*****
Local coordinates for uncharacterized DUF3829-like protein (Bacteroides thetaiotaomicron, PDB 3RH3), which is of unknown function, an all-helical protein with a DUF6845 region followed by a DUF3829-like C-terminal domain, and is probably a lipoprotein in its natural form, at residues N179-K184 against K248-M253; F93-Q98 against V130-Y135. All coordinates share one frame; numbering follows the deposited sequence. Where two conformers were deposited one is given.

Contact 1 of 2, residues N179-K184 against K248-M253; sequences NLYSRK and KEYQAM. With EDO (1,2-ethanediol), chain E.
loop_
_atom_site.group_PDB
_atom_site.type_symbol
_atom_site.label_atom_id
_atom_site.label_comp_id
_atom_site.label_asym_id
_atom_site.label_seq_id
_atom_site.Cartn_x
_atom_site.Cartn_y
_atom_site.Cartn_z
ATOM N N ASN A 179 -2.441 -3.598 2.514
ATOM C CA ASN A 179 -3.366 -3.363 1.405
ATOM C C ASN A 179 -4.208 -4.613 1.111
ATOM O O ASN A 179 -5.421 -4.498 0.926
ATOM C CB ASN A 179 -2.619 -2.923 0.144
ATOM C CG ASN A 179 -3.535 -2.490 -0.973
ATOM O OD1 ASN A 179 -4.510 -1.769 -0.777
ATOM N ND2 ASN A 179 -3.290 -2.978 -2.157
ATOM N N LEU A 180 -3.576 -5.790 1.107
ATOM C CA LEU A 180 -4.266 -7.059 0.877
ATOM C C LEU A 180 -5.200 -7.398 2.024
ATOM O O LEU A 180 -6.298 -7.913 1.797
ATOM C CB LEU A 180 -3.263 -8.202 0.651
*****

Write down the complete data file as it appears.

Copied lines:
Local coordinates for uncharacterized DUF3829-like protein (Bacteroides thetaiotaomicron, PDB 3RH3), which is of unknown function, an all-helical protein with a DUF6845 region followed by a DUF3829-like C-terminal domain, and is probably a lipoprotein in its natural form, at residues N179-K184 against K248-M253; F93-Q98 against V130-Y135. All coordinates share one frame; numbering follows the deposited sequence. Where two conformers were deposited one is given.

Contact 1 of 2, residues N179-K184 against K248-M253; sequences NLYSRK and KEYQAM. With EDO (1,2-ethanediol), chain E.
loop_
_atom_site.group_PDB
_atom_site.type_symbol
_atom_site.label_atom_id
_atom_site.label_comp_id
_atom_site.label_asym_id
_atom_site.label_seq_id
_atom_site.Cartn_x
_atom_site.Cartn_y
_atom_site.Cartn_z
ATOM N N ASN A 179 -2.441 -3.598 2.514
ATOM C CA ASN A 179 -3.366 -3.363 1.405
ATOM C C ASN A 179 -4.208 -4.613 1.111
ATOM O O ASN A 179 -5.421 -4.498 0.926
ATOM C CB ASN A 179 -2.619 -2.923 0.144
ATOM C CG ASN A 179 -3.535 -2.490 -0.973
ATOM O OD1 ASN A 179 -4.510 -1.769 -0.777
ATOM N ND2 ASN A 179 -3.290 -2.978 -2.157
ATOM N N LEU A 180 -3.576 -5.790 1.107
ATOM C CA LEU A 180 -4.266 -7.059 0.877
ATOM C C LEU A 180 -5.200 -7.398 2.024
ATOM O O LEU A 180 -6.298 -7.913 1.797
ATOM C CB LEU A 180 -3.263 -8.202 0.651